Chronic sciatica led Marion (Mugs) McConnell to discover yoga – and now she and husband Robert (also a yoga teacher) divide their time between running yoga teacher training courses and retreats in Mexico and Canada. In 2015, Mug’s book : Letters from the Masters: The Life of a Forgotten Yogi will be published. The forgotten yogi in question is Yogi Hari – considered a true master by Swami Sivananda and Paramhansa Yogananda, and many others.
You can visit her website here.
While most teenagers were our partying and drinking – all Marion (Mugs) McConnell wanted to do was
meditate! ‘Perhaps it was because The Beatles had recently studied Transcendental Meditation in Rishikesh, India, or after I’d read a book by Guru, Ram Das,’ she wonders.
But either way, she wanted to meditate – the only problem was finding a teacher…
Marion, (or Mugs, as she likes to be known, after her dad coined the nickname, “Little Muggins”), was from a small town in British Columbia, Canada – where Yoga simply wasn’t on the map.
So after enrolling in the University of British Columbia to study Social Work, Mugs continued to do her own practice of Yoga, but without a dedicated teacher, she tended to do postures she loved, such as strong backbends, rather than those she needed. And this, combined with hours of study, led to chronic sciatica.
‘At 20, my doctor suggested I take time off to help ease the pain,’ she recalls. ‘So I went to Australia.’
Mugs had a pen pal living north of Adelaide, also called Marion, so she decided to pay her a visit.
‘Her family were fabulous to me and it was while I was travelling around Australia, that I met the Queensland State Rep for IYTA, Val Diakos,’ Mugs says.
‘It was through our conversations that I discovered the IYTA offered a teacher training scheme.’ But the training was held once a month over the course of a year, not a viable option, as Mugs didn’t have the funds or visa to be able to stay in Australia.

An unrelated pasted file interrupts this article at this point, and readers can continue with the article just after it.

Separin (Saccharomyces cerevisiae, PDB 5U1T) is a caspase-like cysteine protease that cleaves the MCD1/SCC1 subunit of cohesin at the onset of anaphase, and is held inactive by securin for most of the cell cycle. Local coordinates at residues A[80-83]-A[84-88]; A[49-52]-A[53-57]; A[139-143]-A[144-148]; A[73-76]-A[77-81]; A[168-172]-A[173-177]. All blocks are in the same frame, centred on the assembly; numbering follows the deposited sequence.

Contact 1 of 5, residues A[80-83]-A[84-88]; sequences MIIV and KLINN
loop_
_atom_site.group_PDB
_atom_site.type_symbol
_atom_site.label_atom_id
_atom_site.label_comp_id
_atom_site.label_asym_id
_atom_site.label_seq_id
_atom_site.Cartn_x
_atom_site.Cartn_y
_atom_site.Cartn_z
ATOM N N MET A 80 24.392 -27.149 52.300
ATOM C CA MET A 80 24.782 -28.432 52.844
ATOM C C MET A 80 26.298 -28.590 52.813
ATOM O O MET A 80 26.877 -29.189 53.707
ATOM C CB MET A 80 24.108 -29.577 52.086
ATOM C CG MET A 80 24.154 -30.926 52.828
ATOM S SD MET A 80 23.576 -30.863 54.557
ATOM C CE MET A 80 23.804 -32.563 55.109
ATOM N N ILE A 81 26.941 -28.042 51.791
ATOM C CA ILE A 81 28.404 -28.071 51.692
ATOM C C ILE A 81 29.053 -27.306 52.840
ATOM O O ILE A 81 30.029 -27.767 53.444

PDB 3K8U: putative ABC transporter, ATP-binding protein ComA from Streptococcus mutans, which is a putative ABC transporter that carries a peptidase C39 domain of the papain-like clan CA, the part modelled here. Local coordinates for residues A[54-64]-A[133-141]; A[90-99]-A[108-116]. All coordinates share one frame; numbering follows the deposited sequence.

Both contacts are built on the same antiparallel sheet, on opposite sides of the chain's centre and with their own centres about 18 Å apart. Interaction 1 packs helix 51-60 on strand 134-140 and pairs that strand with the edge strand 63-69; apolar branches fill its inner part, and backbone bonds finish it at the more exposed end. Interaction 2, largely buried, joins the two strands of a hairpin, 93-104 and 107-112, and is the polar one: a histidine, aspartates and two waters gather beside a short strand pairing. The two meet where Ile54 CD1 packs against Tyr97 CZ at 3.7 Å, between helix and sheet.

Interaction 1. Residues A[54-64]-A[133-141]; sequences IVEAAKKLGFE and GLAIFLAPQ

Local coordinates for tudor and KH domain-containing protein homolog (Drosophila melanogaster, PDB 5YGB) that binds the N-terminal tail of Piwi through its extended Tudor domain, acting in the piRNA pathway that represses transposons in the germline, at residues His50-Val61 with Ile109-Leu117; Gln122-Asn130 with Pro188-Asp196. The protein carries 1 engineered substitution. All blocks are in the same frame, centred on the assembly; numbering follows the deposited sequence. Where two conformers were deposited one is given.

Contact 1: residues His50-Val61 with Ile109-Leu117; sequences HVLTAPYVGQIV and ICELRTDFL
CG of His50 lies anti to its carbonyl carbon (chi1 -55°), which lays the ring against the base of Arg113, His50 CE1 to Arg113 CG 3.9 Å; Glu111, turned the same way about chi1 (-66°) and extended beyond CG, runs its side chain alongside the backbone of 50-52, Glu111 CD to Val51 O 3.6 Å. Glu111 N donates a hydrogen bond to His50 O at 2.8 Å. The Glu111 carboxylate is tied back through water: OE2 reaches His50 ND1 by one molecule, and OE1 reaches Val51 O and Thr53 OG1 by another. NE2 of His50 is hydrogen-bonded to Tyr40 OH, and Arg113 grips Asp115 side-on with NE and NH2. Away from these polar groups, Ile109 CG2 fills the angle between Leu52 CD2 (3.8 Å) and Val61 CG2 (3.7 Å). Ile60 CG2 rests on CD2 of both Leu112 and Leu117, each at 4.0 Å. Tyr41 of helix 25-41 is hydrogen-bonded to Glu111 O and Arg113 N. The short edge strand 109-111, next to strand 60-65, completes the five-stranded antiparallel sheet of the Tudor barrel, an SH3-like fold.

She considered training with the IYTA in the UK, but after contacting Velta Snikere Wilson, she discovered the set up was the same there too.
‘Velta suggested I contact a lovely Yogi in America – his name was Dr Hari Dickman,’ Mugs says.
Hari was about 80 years old and had been taught by many of the yogi masters including Paramahansa Yogananda.
He suggested Mugs attend the Sivananda Yoga Teacher Training with Swami Vishnudevananda and so at 22, Mugs went to the Bahamas where she graduated as a Yoga Acharya. Of course, by this time, her sciatica was history…
Mugs spent a further three months teaching at the centre and the following year became a live-in student with Dr Hari Dickman.
‘Yoga was all I thought it would be and more,’ Mugs says. ‘I was filled with love and felt as if I had finally come home.’
Mugs didn’t return to her University degree, preferring instead to dedicate her life to Yoga – and soon after she became a full teaching member of the IYTA.
In 1979, Mugs returned to her home town of Penticton where she taught at the local community centre. Her classes soon took off and she found herself teaching the general classes as well as young adults, mentally handicapped, mentally ill students and the elderly.
‘Although yoga was relatively unknown, the community supported me,’ she says.